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The Genre of The Tempest

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The Genre of The Tempest

The Tempest is customarily identified as the William Shakespeare's

last piece. These marginal issues aside, The Tempest is the forth,

final and finest of Shakespeare's great and/or late romances. Along

with Pericles, Cymbeline and The Winters Tale, The Tempest belongs t

the genre of Elizabethan romance plays. It combines elements of

Tragedy (Prospero's revenge/Loss of a royal son) with those of

romantic comedy (the young lover Ferdinand and Miranda) and, like one

of Shakespeare's problem plays, Measure for measure, it poses deeper

questions that are not completely resolved at the end. The romantic

gesture is distinguished by the inclusion (and synthesis) of these

tragic, comic, and problematic ingredients, and further marked by a

happy ending(usually concluding in a masque or dance) in which all, or

most, of the characters are brought into harmony.

The term romance is given to the comedies written at the end of

Shakespeare's career. Pericles, Cymbeline, The Winters Tale and the

Tempest. They were written between 1608 and 1612 and are different in

style to his earlier comedies. Whilst love and marriage are they key

themes in these plays, they focus primarily on the separations and

reunions of families and culminate in homecomings, reconciliation's,

rebirth and redemption. The romances are, characteristically, set in

mythical worlds, and include elements from myths and fairy tales. For

example: Long journey, Sea journeys, shipwrecks, storms, magic, lost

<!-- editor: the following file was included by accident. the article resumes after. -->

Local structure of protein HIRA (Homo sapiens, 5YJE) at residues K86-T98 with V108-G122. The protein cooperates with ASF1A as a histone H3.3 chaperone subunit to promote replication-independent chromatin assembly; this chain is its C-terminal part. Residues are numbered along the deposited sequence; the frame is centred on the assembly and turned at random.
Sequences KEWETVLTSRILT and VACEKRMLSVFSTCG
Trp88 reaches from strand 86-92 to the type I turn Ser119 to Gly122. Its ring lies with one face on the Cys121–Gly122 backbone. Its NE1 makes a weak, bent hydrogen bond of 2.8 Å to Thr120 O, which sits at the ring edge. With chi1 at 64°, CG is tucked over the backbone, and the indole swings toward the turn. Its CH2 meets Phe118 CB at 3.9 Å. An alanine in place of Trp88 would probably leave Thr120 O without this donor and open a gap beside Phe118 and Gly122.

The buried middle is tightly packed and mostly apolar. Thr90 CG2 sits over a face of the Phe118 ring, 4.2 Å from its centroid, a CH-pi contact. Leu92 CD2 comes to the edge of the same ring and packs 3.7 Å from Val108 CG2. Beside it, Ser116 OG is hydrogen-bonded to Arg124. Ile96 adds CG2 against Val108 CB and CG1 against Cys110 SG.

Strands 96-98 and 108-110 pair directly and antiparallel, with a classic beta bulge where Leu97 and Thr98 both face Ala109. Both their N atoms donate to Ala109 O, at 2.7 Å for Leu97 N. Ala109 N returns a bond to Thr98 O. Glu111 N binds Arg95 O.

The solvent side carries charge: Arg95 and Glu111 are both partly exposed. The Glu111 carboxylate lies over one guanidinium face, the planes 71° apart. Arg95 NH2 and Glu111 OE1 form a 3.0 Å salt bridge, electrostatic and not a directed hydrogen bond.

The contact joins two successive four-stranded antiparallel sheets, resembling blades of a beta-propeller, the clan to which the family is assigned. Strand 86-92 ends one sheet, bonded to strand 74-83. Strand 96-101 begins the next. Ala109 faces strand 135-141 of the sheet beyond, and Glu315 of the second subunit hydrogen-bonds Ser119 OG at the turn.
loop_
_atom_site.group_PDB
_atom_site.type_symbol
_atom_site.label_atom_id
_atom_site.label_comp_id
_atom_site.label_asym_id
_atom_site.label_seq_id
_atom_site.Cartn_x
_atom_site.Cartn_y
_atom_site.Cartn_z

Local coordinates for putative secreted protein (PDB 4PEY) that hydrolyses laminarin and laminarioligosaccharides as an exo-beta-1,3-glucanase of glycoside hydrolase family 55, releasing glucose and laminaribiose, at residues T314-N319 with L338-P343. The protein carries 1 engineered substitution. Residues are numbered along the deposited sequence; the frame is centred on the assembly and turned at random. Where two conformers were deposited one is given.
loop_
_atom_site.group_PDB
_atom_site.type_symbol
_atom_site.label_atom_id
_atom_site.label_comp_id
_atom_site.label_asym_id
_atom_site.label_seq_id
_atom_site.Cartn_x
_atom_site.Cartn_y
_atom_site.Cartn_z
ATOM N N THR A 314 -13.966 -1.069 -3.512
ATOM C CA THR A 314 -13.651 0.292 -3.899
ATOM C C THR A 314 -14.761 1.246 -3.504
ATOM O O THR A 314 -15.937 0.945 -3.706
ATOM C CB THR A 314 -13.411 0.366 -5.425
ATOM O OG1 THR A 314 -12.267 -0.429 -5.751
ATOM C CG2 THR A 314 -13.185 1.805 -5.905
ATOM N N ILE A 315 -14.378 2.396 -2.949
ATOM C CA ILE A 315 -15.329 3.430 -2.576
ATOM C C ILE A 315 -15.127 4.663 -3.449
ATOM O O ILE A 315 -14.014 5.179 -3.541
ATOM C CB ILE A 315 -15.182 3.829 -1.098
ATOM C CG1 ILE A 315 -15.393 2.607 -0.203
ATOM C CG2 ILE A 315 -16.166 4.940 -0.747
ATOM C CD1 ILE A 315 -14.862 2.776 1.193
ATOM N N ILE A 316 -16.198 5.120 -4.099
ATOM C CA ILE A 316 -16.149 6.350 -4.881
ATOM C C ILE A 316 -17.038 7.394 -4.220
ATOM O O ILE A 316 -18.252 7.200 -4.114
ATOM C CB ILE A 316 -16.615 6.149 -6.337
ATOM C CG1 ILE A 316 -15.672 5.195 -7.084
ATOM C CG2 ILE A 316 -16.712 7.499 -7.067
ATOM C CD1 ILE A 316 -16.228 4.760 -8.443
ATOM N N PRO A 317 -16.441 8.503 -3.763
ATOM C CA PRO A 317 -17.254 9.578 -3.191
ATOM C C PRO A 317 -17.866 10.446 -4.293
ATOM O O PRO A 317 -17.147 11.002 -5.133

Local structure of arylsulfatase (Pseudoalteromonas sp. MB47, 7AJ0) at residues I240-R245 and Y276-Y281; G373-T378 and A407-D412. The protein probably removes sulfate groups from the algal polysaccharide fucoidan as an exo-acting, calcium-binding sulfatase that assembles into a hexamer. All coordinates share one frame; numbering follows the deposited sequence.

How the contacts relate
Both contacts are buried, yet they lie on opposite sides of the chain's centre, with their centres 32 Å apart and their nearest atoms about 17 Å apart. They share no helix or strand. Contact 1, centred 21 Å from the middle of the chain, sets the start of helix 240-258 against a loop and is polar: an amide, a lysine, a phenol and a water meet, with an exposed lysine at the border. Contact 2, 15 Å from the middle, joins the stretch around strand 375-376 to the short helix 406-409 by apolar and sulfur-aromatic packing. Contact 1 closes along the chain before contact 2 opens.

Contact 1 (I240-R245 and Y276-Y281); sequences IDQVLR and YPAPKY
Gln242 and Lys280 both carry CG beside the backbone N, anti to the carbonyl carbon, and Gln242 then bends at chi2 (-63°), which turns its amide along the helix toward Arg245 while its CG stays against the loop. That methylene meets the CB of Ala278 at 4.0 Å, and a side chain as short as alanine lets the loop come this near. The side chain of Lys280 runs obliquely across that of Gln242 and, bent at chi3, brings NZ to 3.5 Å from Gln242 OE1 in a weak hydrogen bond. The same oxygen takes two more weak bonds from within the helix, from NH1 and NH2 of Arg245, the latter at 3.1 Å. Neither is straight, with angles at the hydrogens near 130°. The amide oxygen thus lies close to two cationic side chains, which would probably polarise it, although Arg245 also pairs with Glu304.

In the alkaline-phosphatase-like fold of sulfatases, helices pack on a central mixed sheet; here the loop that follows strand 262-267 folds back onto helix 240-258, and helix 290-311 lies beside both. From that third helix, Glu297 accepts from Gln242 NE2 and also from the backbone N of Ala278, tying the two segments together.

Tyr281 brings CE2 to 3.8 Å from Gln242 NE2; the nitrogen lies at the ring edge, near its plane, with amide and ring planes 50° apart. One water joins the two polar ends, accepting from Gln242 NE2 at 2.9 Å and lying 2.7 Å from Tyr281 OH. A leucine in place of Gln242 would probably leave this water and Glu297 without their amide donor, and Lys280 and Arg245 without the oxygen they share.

or stolen children, a wicked/evil family member.

The romances were heavily influenced by court masques, lavish

entertainment consisting of song , dance,...

... middle of paper ...

...so be seen to embody regeneration and

spiritual development, for through his magic he brings about the

repentance of Antonio and Alonso, and the marriage which is to achieve

the regeneration.

Through Prospero also, the disparate styles are united. He is the

symbolic figure in which the tragic events are rooted, for he is both

victim of revenge tragedy and the hero who suffered from a fatal flaw.

So too is he the instigator of the play's romance. With his magic wand

we find he has caused the shipwreck of the first act, which initially

seemed to be rooted in realism.

The mixture of styles in both plays are, then, successfully combined.

They work together to produce a unified whole; separately and

collectively combing to 'exert [an] energy' which enhances and

balances the moral message of Shakespeare's last plays.
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